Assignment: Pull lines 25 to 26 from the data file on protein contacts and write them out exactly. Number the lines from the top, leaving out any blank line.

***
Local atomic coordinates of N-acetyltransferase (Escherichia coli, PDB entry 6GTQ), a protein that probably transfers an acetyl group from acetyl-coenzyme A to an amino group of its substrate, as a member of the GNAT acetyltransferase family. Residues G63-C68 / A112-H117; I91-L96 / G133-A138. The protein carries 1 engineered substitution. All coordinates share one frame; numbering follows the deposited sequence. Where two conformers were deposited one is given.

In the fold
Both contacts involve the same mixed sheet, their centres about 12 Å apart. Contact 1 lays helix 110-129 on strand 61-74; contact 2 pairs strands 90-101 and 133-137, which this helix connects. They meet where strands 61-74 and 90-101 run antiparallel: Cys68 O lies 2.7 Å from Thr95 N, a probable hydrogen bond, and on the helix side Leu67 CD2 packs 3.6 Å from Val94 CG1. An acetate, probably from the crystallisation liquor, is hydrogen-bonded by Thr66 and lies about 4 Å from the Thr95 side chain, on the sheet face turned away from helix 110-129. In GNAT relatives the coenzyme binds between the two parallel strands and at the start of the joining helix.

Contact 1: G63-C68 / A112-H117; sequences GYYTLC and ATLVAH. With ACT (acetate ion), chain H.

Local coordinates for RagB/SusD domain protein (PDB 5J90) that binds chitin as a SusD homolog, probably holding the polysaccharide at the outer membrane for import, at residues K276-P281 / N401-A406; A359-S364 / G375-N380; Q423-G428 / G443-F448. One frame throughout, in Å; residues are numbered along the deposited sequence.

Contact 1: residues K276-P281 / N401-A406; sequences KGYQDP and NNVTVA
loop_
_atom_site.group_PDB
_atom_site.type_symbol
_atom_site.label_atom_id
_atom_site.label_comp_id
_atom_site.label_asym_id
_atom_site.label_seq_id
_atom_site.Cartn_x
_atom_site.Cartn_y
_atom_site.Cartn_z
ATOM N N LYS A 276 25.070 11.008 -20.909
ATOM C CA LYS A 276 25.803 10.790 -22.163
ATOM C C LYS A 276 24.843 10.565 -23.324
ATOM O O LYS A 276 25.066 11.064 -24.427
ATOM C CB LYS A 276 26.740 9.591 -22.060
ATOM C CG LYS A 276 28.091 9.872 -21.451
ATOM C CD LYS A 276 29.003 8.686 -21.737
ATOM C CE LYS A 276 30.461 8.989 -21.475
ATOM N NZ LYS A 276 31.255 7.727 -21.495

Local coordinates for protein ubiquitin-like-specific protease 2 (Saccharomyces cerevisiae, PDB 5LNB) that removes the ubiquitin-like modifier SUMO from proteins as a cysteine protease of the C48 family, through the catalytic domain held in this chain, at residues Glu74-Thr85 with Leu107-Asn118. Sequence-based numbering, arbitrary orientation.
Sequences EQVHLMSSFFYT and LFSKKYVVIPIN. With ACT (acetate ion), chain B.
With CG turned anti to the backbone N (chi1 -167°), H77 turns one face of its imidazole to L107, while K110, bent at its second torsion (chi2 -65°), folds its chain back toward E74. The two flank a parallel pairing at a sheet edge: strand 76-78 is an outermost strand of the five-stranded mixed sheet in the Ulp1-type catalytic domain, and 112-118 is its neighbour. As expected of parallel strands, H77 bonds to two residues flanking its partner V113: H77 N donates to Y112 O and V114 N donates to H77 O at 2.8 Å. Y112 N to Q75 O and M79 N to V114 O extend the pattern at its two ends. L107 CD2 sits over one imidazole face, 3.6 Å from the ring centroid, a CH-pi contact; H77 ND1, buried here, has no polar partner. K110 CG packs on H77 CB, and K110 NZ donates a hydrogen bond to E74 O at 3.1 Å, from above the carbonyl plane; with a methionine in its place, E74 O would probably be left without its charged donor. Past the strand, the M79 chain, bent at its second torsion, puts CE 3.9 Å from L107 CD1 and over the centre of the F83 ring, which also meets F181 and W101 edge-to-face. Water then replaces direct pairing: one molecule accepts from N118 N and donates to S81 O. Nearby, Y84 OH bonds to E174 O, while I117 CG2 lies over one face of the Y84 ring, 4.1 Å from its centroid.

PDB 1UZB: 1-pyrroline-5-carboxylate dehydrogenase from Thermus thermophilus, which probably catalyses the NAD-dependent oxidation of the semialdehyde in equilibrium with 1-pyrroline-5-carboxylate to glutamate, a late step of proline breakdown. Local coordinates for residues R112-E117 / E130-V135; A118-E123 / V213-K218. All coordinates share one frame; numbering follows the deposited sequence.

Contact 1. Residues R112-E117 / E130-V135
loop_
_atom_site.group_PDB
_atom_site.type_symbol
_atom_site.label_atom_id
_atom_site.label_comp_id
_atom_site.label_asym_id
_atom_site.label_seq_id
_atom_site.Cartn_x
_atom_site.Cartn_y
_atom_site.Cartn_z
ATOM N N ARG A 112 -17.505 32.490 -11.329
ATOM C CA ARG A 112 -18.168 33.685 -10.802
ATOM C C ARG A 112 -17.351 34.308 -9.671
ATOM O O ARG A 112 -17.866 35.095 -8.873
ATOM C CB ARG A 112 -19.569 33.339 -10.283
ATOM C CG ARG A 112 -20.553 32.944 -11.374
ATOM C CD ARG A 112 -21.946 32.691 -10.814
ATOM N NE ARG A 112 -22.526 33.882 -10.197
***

ATOM N NZ LYS A 276 31.255 7.727 -21.495

Local coordinates for protein ubiquitin-like-specific protease 2 (Saccharomyces cerevisiae, PDB 5LNB) that removes the ubiquitin-like modifier SUMO from proteins as a cysteine protease of the C48 family, through the catalytic domain held in this chain, at residues Glu74-Thr85 with Leu107-Asn118. Sequence-based numbering, arbitrary orientation.